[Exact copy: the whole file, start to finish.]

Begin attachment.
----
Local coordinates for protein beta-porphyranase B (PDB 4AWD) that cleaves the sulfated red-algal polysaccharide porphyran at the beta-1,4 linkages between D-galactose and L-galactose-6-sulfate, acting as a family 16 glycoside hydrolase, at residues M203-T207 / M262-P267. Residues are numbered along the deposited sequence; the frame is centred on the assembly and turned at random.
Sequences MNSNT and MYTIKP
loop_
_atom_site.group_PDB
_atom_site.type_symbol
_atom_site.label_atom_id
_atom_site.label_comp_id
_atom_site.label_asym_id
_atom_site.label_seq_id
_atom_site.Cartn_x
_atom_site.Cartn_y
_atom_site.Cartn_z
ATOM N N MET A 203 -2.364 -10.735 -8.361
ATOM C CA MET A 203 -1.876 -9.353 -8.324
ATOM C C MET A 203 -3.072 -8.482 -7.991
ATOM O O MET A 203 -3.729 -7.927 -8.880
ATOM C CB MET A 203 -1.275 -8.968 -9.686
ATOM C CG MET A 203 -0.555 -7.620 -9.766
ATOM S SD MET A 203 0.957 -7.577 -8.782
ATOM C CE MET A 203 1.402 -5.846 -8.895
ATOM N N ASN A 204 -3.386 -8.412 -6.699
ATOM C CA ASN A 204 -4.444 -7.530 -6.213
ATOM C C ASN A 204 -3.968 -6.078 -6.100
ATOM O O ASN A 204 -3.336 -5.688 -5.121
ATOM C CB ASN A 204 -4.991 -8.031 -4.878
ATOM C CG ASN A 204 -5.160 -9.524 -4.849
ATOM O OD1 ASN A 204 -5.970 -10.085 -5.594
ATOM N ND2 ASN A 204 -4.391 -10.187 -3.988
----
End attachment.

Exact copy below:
Local coordinates for protein beta-porphyranase B (PDB 4AWD) that cleaves the sulfated red-algal polysaccharide porphyran at the beta-1,4 linkages between D-galactose and L-galactose-6-sulfate, acting as a family 16 glycoside hydrolase, at residues M203-T207 / M262-P267. Residues are numbered along the deposited sequence; the frame is centred on the assembly and turned at random.
Sequences MNSNT and MYTIKP
loop_
_atom_site.group_PDB
_atom_site.type_symbol
_atom_site.label_atom_id
_atom_site.label_comp_id
_atom_site.label_asym_id
_atom_site.label_seq_id
_atom_site.Cartn_x
_atom_site.Cartn_y
_atom_site.Cartn_z
ATOM N N MET A 203 -2.364 -10.735 -8.361
ATOM C CA MET A 203 -1.876 -9.353 -8.324
ATOM C C MET A 203 -3.072 -8.482 -7.991
ATOM O O MET A 203 -3.729 -7.927 -8.880
ATOM C CB MET A 203 -1.275 -8.968 -9.686
ATOM C CG MET A 203 -0.555 -7.620 -9.766
ATOM S SD MET A 203 0.957 -7.577 -8.782
ATOM C CE MET A 203 1.402 -5.846 -8.895
ATOM N N ASN A 204 -3.386 -8.412 -6.699
ATOM C CA ASN A 204 -4.444 -7.530 -6.213
ATOM C C ASN A 204 -3.968 -6.078 -6.100
ATOM O O ASN A 204 -3.336 -5.688 -5.121
ATOM C CB ASN A 204 -4.991 -8.031 -4.878
ATOM C CG ASN A 204 -5.160 -9.524 -4.849
ATOM O OD1 ASN A 204 -5.970 -10.085 -5.594
ATOM N ND2 ASN A 204 -4.391 -10.187 -3.988